But modern-day problems rarely intrude into the TV show and key features are the opening credits showing various scenic spots around the country and the timely inclusion of seasonal and festive elements. This together with the always-polite language of the characters, makes the show excellent for students of Japan's language and culture. For Japanese, Sazae-san - like the Tora-san movie series - provides a chance to shake off the worries of work and school and soak in the warm glow of nostalgia.
Rooted more in the semi-rural Japan of the early 1970's, Chibi Maruko-chan (Little Miss Maruko) was originally created to appeal to the childhood memories of young women. As it turned out, its appeal was broader than that, with children the same age as the third-grade heroine tuning in and snapping up all the merchandising. The characters and humor are more rounded and endearing than those in Sazae-san. Maruko does what she can to avoid homework, takes advantage of her doting grandfather and squabbles with her sister. All ends well, of course but never without a bit of embarassment and comeupance.
Created as a manga in 1986 by Sakura Momoko, the TV show was launched in 1990 and reached record-high ratings for a 30-minute animation. Apart from a one-year absence in 1993, the show has run ever since, in the 6pm time slot before Sazae-san on Sunday evenings.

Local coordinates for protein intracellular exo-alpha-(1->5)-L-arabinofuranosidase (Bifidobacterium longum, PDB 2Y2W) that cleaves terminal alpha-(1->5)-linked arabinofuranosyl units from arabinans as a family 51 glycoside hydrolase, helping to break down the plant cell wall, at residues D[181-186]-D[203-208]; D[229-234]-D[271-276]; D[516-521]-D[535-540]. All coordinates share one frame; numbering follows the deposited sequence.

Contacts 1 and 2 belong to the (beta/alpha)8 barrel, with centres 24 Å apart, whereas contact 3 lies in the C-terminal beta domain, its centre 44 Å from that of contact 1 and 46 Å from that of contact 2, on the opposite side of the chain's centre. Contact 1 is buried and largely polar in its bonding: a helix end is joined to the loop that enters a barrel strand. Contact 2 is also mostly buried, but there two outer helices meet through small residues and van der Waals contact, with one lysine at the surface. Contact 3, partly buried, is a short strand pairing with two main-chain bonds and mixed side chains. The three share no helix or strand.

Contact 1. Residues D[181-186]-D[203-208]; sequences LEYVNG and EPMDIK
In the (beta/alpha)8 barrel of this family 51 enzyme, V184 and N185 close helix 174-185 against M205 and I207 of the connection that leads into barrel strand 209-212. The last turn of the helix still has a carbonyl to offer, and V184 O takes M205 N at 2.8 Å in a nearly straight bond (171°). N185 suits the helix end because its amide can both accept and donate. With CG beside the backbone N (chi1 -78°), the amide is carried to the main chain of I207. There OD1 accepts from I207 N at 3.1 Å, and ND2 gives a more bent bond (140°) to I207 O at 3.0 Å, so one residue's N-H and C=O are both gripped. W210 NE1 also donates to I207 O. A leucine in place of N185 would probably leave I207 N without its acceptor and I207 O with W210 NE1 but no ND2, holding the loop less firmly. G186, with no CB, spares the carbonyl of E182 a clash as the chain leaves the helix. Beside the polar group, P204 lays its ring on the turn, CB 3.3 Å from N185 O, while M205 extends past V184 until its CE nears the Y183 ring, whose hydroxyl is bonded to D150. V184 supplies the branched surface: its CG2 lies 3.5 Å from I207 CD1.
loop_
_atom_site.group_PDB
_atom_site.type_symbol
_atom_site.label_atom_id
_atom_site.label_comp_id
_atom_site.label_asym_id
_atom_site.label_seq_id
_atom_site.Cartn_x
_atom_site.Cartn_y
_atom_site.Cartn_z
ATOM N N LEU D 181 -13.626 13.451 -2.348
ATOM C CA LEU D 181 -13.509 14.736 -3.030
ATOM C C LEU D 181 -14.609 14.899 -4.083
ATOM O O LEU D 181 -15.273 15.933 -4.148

The crazed antics of the 5-year old Crayon Shin-chan are a far cry from those of other animation characters. With a habit of dropping his pants, drinking his father's beer and mooning over centerfolds, Shin-chan (his full name is Shinnosuke) is a young Japanese Bart Simpson for the 90's if ever there was one. The show was always at the top of one poll every year - TV shows that parents did not want their children to watch. But Shin-chan's long-suffering parents are not much better than their deviant son and are usually shown indulging in vices of their own. It is often pointed out that the materialism and aimlessness of young Japanese today stems from the attitudes of their parents. Shin-chan seems to embody that kind of theory. It was a surprise hit when it was launched in the mid-1990's, the time when this kind of social criticism was beginning to become popular. This cartoon may not have had the same level of popularity as Sazae-san or even the Simpsons, but in a way it did reflect the values of its time. The show came to a somewhat tragic end when its creator, Usui Yoshito was found dead in the mountains in September 2009. It is believed that he died in a hiking accident.